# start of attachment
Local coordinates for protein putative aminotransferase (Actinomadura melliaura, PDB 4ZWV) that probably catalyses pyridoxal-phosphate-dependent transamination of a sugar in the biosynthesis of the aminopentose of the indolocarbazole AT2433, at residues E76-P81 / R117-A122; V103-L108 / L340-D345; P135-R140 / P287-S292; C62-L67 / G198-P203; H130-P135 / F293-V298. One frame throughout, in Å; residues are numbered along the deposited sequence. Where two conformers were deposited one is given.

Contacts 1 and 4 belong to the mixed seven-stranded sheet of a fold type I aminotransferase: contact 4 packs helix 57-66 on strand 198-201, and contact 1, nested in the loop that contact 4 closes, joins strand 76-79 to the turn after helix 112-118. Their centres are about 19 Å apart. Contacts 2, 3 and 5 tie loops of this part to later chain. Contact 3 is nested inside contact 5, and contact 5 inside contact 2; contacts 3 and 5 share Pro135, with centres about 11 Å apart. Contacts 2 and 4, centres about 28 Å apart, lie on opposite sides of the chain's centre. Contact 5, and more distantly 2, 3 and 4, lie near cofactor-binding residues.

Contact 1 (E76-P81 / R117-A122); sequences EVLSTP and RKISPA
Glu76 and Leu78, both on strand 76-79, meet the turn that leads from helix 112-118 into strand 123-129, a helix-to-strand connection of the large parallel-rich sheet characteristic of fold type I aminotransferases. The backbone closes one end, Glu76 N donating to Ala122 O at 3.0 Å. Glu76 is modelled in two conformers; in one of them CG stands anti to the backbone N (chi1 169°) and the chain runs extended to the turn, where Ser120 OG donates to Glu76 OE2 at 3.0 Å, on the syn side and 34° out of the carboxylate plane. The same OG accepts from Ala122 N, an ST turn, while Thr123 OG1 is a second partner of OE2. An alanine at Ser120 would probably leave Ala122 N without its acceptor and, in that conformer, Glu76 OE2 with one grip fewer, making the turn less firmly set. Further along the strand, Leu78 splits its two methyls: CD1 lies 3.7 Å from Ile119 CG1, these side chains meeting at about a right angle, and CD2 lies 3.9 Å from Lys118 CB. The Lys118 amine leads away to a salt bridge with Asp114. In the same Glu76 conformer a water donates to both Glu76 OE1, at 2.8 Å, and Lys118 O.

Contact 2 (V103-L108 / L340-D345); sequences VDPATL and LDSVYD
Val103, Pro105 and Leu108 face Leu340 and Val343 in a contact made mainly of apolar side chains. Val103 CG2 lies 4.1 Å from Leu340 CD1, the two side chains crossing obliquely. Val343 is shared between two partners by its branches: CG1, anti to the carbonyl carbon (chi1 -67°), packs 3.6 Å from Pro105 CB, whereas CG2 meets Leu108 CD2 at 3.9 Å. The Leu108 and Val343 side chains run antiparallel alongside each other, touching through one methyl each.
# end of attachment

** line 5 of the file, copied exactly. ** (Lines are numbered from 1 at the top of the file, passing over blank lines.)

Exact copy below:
Contact 2 (V103-L108 / L340-D345); sequences VDPATL and LDSVYD